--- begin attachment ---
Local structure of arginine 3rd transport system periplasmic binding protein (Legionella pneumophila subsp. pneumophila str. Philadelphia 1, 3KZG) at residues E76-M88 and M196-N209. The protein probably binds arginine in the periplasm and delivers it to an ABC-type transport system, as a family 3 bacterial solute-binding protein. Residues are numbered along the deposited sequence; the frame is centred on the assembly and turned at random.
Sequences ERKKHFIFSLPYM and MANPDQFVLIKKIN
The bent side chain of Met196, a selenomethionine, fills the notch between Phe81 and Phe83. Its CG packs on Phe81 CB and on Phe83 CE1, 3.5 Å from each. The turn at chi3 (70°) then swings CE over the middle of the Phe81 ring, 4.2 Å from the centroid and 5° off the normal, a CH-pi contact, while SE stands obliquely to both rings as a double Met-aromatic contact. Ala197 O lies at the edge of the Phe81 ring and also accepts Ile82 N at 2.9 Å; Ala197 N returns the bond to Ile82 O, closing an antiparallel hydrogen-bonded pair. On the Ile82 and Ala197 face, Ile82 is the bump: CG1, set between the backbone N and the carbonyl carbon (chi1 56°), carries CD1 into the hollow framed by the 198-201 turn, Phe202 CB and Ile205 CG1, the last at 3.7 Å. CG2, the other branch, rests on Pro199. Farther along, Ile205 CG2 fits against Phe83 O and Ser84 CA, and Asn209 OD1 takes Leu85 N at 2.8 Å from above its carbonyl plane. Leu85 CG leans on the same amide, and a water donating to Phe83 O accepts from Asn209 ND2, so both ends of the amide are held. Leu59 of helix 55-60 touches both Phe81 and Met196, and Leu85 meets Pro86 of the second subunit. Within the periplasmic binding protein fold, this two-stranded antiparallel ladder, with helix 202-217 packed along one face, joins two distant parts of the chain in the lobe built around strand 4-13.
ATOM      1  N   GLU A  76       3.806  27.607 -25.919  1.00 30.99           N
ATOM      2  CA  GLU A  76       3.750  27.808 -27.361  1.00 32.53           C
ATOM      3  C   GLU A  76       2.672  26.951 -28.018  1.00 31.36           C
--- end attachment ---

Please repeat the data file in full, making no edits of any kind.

Local structure of arginine 3rd transport system periplasmic binding protein (Legionella pneumophila subsp. pneumophila str. Philadelphia 1, 3KZG) at residues E76-M88 and M196-N209. The protein probably binds arginine in the periplasm and delivers it to an ABC-type transport system, as a family 3 bacterial solute-binding protein. Residues are numbered along the deposited sequence; the frame is centred on the assembly and turned at random.
Sequences ERKKHFIFSLPYM and MANPDQFVLIKKIN
The bent side chain of Met196, a selenomethionine, fills the notch between Phe81 and Phe83. Its CG packs on Phe81 CB and on Phe83 CE1, 3.5 Å from each. The turn at chi3 (70°) then swings CE over the middle of the Phe81 ring, 4.2 Å from the centroid and 5° off the normal, a CH-pi contact, while SE stands obliquely to both rings as a double Met-aromatic contact. Ala197 O lies at the edge of the Phe81 ring and also accepts Ile82 N at 2.9 Å; Ala197 N returns the bond to Ile82 O, closing an antiparallel hydrogen-bonded pair. On the Ile82 and Ala197 face, Ile82 is the bump: CG1, set between the backbone N and the carbonyl carbon (chi1 56°), carries CD1 into the hollow framed by the 198-201 turn, Phe202 CB and Ile205 CG1, the last at 3.7 Å. CG2, the other branch, rests on Pro199. Farther along, Ile205 CG2 fits against Phe83 O and Ser84 CA, and Asn209 OD1 takes Leu85 N at 2.8 Å from above its carbonyl plane. Leu85 CG leans on the same amide, and a water donating to Phe83 O accepts from Asn209 ND2, so both ends of the amide are held. Leu59 of helix 55-60 touches both Phe81 and Met196, and Leu85 meets Pro86 of the second subunit. Within the periplasmic binding protein fold, this two-stranded antiparallel ladder, with helix 202-217 packed along one face, joins two distant parts of the chain in the lobe built around strand 4-13.
ATOM      1  N   GLU A  76       3.806  27.607 -25.919  1.00 30.99           N
ATOM      2  CA  GLU A  76       3.750  27.808 -27.361  1.00 32.53           C
ATOM      3  C   GLU A  76       2.672  26.951 -28.018  1.00 31.36           C